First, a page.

Are there philosophies or philosophers that argue consciousness in the brain arise due to a superposition of the different patterns of electrical activity just before they decohere into the different classical worlds?
I don't have an answer to the literal questions, just some observations about why such an approach may not make much sense.
Despite some old unproven speculations about microtubules in the neurons behaving coherently in a quantum way and influencing mind processes, there's probably not much difference, from the point of view of "quantumness" (or amount of "coherence"), between a classical computer and a human brain. So why evoke quantum to explain consciousness?
(BTW, I'm not saying the human brain works like a, classical or otherwise, computer)
Whether we are physicalist or Cartesian about minds, it's safe to assume that consciousness of an individual supervenes at each moment on certain neurological configurations in her brain.
So, before even mentioning mind, consciousness, and all that stuff, we should rather make a step back and answer the simple question: what's a brain?
Despite the apparence, this is not much different from the question: what's a cat? (or a chair, or a tree). David Wallace [1.] remarks (I'm not quoting literally, and I hope not to have misunderstood the point) that in the Schroedinger cat experiment, just before opening the box, there is no cat in a superposition of states of being alive and being dead; rather, the state of the system is a superposition of two states which instantiate, respectively, a live cat and a dead cat. So, there are two cats in that system: one live cat, instantiated by a certain component of the state vector, and one dead cat, instantiated by a different component of the state vector. This is because what we call a "cat" (or any other object) is (a piece of reality that is approximately isomorphic to) a certain structure that we can read from the formalism: in this case a certain individual component of the state vector [plus probably various mathematical bells and whistles distinguishing it, such as a pointer basis, cause a vector of an abstract Hilbert space just by itself doesn't say much...]. A supersposition of such structures, we wouldn't call a cat... that's just not what a cat is.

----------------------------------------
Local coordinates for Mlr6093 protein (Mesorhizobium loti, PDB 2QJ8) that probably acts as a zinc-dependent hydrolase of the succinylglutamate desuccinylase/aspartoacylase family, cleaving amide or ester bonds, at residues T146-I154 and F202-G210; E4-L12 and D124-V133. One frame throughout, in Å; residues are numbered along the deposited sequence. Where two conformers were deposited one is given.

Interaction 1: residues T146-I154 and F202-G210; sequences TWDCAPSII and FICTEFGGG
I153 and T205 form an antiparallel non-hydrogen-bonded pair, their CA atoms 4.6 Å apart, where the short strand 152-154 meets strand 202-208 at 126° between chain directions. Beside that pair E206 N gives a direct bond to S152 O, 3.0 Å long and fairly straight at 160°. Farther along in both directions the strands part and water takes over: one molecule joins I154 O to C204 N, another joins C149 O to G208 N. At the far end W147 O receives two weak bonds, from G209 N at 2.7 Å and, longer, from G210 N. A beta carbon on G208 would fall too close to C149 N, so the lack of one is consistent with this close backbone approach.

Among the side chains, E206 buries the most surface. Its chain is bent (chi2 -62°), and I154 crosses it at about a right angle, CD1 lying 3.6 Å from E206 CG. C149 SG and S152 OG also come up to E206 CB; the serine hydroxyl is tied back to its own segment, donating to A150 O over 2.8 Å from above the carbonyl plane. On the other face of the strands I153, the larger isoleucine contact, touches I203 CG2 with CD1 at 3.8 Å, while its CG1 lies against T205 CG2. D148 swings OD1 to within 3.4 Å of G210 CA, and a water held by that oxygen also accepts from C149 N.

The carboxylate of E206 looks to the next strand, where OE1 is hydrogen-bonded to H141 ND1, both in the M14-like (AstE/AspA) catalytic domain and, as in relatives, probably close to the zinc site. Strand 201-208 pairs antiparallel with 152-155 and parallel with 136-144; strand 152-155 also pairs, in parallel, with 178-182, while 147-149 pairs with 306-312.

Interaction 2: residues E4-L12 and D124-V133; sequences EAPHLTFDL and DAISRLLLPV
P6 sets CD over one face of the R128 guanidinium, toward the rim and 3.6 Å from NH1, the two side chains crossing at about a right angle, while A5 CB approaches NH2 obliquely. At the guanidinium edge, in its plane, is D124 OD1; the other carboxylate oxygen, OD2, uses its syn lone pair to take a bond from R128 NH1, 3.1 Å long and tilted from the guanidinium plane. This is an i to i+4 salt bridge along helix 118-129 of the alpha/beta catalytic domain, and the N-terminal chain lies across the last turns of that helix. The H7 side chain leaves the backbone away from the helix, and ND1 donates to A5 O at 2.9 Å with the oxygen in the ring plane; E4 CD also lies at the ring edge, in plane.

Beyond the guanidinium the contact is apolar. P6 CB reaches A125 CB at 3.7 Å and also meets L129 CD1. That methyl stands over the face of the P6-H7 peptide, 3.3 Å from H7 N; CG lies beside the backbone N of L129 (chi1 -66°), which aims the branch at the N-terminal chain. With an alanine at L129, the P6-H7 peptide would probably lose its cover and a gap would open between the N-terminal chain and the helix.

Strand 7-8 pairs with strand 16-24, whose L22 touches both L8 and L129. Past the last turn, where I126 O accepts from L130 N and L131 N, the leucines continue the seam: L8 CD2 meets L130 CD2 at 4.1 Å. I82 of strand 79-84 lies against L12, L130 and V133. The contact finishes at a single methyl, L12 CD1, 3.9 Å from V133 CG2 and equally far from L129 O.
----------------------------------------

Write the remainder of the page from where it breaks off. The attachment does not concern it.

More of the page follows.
The same goes for brains: at no moment one brain is in a superposition of having a certain configuration and a different configuration. There's just a state vector which is the sum of two components each instantiating a brain in its own different configuration. In particular, at no moment one brain is in a superposition of configurations that are supervened on by different mental states. So, in this sense, invoking MWI to explain consciousness may be moot.
[1.] David Wallace, The emergent multiverse. Quantum theory according to the Everett interpretation (2012)